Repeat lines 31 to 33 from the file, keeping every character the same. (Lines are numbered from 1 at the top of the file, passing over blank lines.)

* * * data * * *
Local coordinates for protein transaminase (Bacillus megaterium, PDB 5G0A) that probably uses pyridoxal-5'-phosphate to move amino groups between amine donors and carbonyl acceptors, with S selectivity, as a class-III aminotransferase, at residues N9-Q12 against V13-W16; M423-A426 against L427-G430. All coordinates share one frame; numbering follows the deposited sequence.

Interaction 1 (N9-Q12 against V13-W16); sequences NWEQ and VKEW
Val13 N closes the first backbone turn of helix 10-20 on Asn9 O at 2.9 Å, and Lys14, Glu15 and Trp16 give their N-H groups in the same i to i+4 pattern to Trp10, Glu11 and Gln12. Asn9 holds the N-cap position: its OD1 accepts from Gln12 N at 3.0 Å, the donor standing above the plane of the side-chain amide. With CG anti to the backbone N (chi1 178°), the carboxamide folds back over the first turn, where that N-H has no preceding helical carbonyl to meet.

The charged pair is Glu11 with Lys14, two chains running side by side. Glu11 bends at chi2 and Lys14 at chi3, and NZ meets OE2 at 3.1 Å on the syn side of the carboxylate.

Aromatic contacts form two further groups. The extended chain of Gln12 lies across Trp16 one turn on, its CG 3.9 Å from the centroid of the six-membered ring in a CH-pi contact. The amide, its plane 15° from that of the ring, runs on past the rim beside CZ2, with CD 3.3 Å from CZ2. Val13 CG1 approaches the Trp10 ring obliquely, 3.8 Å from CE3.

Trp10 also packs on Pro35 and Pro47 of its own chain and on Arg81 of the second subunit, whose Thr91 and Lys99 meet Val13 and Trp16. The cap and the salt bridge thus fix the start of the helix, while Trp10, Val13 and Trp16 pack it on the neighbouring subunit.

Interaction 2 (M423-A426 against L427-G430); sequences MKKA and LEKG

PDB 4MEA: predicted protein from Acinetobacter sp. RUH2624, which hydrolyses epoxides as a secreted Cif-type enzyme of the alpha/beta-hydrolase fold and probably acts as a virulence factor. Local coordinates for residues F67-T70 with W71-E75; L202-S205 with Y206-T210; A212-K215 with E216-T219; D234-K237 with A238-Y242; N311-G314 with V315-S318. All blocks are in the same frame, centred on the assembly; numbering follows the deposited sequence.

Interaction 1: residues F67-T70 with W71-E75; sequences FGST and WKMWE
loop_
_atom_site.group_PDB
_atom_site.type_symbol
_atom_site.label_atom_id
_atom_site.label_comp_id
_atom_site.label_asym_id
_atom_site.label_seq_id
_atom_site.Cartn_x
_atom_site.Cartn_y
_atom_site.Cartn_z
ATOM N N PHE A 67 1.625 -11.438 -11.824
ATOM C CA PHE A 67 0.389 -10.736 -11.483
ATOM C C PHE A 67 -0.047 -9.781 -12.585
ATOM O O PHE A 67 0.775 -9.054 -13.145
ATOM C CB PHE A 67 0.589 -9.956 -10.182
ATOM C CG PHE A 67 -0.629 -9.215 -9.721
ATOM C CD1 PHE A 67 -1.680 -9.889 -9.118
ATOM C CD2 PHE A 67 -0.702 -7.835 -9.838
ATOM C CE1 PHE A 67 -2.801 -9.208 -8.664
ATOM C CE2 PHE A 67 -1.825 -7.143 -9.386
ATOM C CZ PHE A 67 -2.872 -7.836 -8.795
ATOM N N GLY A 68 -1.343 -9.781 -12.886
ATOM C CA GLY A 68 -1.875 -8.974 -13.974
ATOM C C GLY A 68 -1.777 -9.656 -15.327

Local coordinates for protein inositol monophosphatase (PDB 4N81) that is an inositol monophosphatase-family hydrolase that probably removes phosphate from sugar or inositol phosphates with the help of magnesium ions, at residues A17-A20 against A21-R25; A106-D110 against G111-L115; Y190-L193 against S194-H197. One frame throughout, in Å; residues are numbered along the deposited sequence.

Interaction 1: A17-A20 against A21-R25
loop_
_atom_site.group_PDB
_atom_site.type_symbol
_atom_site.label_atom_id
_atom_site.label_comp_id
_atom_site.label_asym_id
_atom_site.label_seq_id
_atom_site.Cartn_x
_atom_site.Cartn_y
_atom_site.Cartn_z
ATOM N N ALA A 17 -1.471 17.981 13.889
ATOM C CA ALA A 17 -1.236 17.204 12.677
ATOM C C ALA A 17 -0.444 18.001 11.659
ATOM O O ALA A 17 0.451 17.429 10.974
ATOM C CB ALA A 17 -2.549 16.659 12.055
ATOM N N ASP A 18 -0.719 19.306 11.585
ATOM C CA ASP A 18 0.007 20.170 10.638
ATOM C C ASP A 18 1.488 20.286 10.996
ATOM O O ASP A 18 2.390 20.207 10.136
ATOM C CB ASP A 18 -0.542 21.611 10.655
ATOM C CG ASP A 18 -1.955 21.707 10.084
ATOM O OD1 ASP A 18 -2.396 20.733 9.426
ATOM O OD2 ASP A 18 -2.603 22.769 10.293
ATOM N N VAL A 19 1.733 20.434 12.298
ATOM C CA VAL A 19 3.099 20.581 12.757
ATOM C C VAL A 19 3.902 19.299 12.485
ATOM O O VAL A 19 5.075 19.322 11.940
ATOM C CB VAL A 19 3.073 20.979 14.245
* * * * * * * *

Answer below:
ATOM N N GLY A 68 -1.343 -9.781 -12.886
ATOM C CA GLY A 68 -1.875 -8.974 -13.974
ATOM C C GLY A 68 -1.777 -9.656 -15.327